Skeel argues that Dodd-Frank was falsely premised on what he calls “the Lehman myth,” the notion that Lehman Brothers’ bankruptcy caused the financial crisis and that, because of this, regulators needed more tools at their disposal to intervene when a large financial institution fell into distress. Through a judicious use of charts (including one indicating the LIBOR-OIS spread reaction to the Fall 2008 crisis) and persuasive argumentation, he aptly demonstrates that Lehman’s bankruptcy did not precipitate the worst of the financial crisis of 2008. Most significantly, however, is his discussion of the conditions under which Lehman filed for bankruptcy. Skeel contends that, because CEO Richard Fuld and Lehman expected a government bailout, they did not prepare for bankruptcy proceedings. “Given the expectation of a bailout, Fuld and Lehman had little reason to start making plans for an orderly bankruptcy, as they might be expected to do if they viewed bankruptcy as a plausible option.” Skeel is generally correct that Lehman may have misperceived that it would be a recipient of a bailout. Nevertheless, Lehman’s leadership – well paid executives, all – clearly dropped the ball. His argument that, despite the dire circumstances, Lehman’s bankruptcy process has been a general success needs to be counterbalanced by the fact that Harvey R. Miller, the lead bankruptcy attorney for Lehman, wrote the book’s foreword. Miller writes that Skeel’s work “is mandatory reading for all those interested in the financial markets and the global economy.” A reader will have to make up his own mind as to whether Skeel’s analysis of Lehman’s bankruptcy process could have been more objective.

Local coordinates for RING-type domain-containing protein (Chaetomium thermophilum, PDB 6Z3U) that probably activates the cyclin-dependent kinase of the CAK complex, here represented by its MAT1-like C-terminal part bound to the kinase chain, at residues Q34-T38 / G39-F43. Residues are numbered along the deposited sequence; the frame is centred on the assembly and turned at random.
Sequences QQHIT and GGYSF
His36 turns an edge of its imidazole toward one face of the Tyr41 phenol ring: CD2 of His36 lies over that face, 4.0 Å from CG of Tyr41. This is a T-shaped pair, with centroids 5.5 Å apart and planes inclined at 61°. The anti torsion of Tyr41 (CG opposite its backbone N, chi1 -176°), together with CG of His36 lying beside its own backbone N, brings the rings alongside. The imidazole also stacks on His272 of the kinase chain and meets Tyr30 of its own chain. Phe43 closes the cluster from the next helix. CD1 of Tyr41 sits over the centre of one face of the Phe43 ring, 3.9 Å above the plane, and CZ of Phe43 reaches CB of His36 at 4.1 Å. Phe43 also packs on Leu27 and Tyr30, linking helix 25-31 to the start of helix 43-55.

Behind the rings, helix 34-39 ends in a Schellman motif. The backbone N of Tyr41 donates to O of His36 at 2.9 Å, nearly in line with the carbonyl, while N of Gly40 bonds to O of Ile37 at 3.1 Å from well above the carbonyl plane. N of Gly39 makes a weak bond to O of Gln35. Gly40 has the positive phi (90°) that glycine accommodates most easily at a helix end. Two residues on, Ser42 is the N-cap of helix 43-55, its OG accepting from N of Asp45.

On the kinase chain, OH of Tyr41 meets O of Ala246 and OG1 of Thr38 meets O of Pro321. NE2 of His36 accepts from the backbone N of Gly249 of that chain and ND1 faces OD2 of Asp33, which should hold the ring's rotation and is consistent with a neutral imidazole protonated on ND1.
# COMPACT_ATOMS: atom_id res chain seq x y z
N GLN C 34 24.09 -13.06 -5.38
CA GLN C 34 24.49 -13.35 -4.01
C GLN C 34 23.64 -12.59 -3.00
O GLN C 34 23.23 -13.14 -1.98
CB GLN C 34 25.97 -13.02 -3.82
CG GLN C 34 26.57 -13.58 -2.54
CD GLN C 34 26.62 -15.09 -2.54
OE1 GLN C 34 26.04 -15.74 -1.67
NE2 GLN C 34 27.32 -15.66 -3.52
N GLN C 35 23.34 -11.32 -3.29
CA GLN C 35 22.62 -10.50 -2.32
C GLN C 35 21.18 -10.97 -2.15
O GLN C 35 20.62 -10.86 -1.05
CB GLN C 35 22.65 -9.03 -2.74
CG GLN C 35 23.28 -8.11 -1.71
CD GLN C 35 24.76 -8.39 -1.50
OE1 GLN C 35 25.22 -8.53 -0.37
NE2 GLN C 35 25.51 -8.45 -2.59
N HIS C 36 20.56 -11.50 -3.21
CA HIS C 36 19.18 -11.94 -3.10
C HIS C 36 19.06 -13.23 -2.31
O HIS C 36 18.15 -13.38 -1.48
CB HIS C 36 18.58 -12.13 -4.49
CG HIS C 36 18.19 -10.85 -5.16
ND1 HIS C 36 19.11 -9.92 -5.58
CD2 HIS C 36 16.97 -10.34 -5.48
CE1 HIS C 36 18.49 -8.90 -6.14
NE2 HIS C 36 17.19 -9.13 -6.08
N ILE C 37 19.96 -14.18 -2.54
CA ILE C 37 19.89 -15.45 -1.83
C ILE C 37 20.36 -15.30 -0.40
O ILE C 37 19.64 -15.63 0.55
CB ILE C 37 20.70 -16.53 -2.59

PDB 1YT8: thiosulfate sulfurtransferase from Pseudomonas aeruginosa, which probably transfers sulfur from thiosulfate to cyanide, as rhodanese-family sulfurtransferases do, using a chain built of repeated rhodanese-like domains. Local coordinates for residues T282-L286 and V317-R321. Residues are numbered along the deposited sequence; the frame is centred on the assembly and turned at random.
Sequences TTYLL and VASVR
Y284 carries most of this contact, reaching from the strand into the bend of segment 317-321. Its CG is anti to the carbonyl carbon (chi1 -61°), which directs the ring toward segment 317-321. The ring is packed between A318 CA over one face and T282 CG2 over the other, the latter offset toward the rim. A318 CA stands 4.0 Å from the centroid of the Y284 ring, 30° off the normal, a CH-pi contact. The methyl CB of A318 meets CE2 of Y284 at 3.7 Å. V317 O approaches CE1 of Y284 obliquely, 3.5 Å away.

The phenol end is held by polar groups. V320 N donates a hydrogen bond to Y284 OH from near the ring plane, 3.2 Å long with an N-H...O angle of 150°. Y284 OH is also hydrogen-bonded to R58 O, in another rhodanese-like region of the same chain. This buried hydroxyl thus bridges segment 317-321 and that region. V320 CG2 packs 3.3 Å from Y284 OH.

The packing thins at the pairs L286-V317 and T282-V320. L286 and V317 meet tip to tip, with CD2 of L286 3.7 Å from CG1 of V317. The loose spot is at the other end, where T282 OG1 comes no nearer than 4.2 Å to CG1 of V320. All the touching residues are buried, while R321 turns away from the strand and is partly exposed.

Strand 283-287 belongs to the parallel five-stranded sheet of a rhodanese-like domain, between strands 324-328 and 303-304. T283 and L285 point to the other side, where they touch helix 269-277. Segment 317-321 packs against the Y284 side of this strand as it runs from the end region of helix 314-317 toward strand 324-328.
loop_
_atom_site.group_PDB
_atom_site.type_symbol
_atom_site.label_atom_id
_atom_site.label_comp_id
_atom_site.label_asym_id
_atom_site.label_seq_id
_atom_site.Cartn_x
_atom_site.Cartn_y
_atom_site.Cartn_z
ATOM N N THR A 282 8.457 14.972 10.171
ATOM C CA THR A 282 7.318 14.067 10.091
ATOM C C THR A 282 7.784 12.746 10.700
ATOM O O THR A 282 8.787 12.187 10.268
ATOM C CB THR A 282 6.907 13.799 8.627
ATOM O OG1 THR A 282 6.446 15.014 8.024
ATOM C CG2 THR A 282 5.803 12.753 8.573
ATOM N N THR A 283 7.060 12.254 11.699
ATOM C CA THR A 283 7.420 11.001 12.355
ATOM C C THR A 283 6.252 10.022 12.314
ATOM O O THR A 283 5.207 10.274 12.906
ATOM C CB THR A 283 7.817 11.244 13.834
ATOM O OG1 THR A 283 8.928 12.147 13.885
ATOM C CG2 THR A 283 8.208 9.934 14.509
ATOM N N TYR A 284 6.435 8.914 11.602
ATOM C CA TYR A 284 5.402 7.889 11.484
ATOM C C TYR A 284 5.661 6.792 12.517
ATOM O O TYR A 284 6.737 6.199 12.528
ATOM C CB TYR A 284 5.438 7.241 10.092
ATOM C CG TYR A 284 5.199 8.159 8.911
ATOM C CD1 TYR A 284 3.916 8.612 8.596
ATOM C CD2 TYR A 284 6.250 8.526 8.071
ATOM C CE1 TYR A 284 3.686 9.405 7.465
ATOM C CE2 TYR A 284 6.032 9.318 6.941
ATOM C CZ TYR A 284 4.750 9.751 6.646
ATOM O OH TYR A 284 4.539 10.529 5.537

While very critical of the corporatist aspect of Dodd-Frank, Skeel is not unthinkingly critical. He acknowledges that Dodd-Frank has positive attributes. One is in its treatment of derivatives, what he succinctly defines as “simply a contract between two parties whose value is based on changes in an interest rate, a currency, or almost anything else, or the occurrence of a specified event.” Dodd-Frank institutes a framework wherein swaps are to be cleared and traded on an exchange. According to Skeel, the most important innovation in Dodd-Frank with regard to derivatives regulation is the “new clearing requirement that gives the CFTC and SEC the power to require that any category of swaps be cleared.” This means that a third party clearinghouse will “stand behind both parties, guaranteeing each party’s performance to the other.”